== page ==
Crime Library: Criminal Minds and Methods

The C.S.I. Syndrome

Filling in Gaps

Smith and Studebaker used ninety-one college students to make decisions about criminal events. They found that the subjects were more likely to fill in gaps in evidence with typical information, even if misleading, than with atypical. Their prior knowledge of crime categories seemed to influence their expectations for the story of a crime to move in a typical direction.

Subjects were exposed to a film of a murder in a crowd. They then received written information about it, but half were misled about certain details, such as describing a critical blue car as white. Those who had been exposed to the wrong information tended to report that rather than offering what they had actually seen, with error rates as high as 40%. In similar studies, people have reported nonexistent broken glass, a clean-shaven man having a mustache, straight hair as curly, stop signs as yield signs, and a barn in a pastoral scene that contained no buildings at all. The results reveal how easily jurors might be misled by falsely detailed reconstructions.

Memory researcher Elizabeth Loftus
Memory researcher Elizabeth Loftus

Memory researcher Elizabeth Loftus has further proven this phenomenon, labeling what happens as the "Misinformation Effect." That is, exposure to misinformation after experiencing an event can lead people to erroneous reports of that information. (A person sees the theft of a hammer, but another witness tells him she saw the thief take a screwdriver, so when he responds to questioning, he says that a screwdriver was taken.) The errors result from they way we acquire, retain and retrieve the information. We often accept suggested information, which then affects how our memories of that event or story form.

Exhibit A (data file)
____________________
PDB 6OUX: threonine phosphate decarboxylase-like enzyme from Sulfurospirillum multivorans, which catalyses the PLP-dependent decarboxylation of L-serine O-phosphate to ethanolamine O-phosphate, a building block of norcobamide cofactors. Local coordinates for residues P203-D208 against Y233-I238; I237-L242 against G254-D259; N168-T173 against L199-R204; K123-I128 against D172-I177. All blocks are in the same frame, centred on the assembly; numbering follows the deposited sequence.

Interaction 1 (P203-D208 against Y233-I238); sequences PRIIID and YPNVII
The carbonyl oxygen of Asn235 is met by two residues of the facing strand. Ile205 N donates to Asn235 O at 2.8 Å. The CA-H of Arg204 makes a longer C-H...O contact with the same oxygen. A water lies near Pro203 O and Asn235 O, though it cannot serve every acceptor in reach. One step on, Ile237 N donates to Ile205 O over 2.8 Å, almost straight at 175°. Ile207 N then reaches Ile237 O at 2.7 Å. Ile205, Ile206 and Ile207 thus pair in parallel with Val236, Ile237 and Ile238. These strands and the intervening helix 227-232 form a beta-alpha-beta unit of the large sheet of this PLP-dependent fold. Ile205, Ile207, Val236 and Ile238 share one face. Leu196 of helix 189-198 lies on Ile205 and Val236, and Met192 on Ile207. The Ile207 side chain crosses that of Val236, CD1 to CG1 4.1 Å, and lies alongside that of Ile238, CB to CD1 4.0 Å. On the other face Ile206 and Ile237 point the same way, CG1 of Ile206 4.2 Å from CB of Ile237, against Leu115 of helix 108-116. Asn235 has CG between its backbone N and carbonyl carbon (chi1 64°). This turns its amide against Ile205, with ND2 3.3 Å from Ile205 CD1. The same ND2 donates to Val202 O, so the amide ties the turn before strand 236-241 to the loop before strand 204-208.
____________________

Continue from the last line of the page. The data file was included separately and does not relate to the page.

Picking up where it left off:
Thus, the power of story, which can influence and form both our memory and perceptions, can override the facts. If a story gets rolling that seems to make sense, its psychological momentum and sense of closure can shut out all else. We glue "facts" to the frame and ignore those that fail to cohere with the story.

In that case, a C.S.I. Effect, even if not yet measurably proven, is plausible, since crime dramas provide carefully constructed story arcs to present investigative issues and strategies. Yet, even if C.S.I. and its ilk influence verdicts, this apparently negative effect may be balanced with a positive effect. The show is not going away, so we might as well exploit the good side.

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